This rather obscure title was one of three hardcore quickies produced by the late Robert de Nesle and directed by Franco in 1978, the year of the producer's death and one of the director's less than favorite years.

NOTE: I have recently come across this quote from Brigitte Lahaie in a 2009 interview on the website PSYCHOVISION "Jess [Franco] who has a certain talent unfortunately ruined by some confusion [...]." This was about 20 years after Franco give her role of the female villain in his gore epic FACELESS (1988), in which she was absolutely terrific. I guess she was thinking of her more negative experiences on JE BRULE DE PARTOUT. by Robert Monell at Mon, May 01, 2000, 18:04:23
--modified by Robert Monell at Mon, May 01, 2000, 18:57:19.


It has been 20 years since I first published this review and there is still no HD/OAR/English friendly DVD/BD (of which I'm aware) to be found anywhere. You may be able to find it on some Internet torrents with English subs. One thing is for sure, both Franco and Robbe-Grillet were endlessly fascinated by images of captive women in chains, bondage or in cages. Franco formalized this interest in his Women-In-Prison films for Harry Alan Towers, Eurocine, Erwin Dietrich and in his 1980s films. The most noticeable difference is Franco's WIP films are never arty or slick whereas Robbe-Grillet's images of women in cages in EDEN AND AFTER and some other of his films are almost suitable for framing. Seeing I'M BURNING UP... again recently I was struck by how little dialogue there is in the film. It opens with a long scene in a disco as Ms Lahaie dances it up while recruiting women for future capture. The victims are kidnapped and taken to an offshore cargo ship by speedboat. No dialogue needed here. It's all very straightforward.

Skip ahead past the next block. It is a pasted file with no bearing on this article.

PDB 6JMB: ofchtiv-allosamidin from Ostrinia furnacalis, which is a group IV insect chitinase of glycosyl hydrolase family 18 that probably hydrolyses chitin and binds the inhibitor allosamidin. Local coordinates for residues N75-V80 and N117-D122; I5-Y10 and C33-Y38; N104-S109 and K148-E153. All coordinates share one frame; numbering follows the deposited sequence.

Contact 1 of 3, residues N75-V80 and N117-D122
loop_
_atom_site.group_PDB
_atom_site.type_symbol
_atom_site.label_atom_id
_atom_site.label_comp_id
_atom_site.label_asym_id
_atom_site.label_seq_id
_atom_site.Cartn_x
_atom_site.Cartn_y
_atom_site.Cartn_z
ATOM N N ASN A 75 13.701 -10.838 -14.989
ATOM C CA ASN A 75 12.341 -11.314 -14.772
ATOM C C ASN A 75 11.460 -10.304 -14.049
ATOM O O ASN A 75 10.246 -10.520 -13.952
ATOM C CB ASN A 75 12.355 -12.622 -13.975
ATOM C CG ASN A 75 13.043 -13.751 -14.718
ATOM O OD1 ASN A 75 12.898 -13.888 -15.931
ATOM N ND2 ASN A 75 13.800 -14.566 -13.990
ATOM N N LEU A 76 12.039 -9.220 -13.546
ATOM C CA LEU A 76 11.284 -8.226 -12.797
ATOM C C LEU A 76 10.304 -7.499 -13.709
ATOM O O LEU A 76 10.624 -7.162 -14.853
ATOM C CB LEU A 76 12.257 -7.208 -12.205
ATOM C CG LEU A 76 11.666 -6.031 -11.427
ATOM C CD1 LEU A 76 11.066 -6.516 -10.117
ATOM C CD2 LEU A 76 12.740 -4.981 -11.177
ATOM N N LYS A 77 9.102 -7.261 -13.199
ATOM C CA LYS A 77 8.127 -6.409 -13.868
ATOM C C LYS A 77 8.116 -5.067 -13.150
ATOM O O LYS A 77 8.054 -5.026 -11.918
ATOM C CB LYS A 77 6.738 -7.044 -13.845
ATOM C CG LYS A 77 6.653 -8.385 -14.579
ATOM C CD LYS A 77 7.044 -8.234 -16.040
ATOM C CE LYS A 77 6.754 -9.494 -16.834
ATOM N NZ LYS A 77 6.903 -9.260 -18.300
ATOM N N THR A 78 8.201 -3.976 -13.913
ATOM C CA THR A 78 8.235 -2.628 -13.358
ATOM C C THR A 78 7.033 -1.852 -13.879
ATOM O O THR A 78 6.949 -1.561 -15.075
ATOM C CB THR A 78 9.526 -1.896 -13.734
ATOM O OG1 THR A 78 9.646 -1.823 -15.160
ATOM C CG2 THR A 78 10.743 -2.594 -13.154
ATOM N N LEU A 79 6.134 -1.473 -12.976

(C) Robert Monell, 2021
 

14 March, 2021

The Making of Return of the Bloodsucking Nazi Zombies/OASIS OF THE ZOMBIES, a video by Robert Monell

A video written and narrated by Robert Monell for the web series RETURN OF THE BLOODSUCKING NAZI ZOMBIES (Alex Bakshaev, 2010); footage from L'ABIME DES MORTS-VIVANTS/OASIS OF THE ZOMBIES (Jess Franco, 1981).  The web series was released on the Spanish CAMEO DVD (PAL, 2013). The web series used to be on YouTube but has since disappeared. I am still hopeful for an All Region release in the future.




16 February, 2021

CASTLE OF THE CREEPING FLESH (Adrian Hoven, 1968) Blu-ray Review

Castle of the Creeping Flesh-Im Schloß der blutigen Begierde | Appointment with Lust |  Directed by Adrian Hoven.  1968-84m Severin Films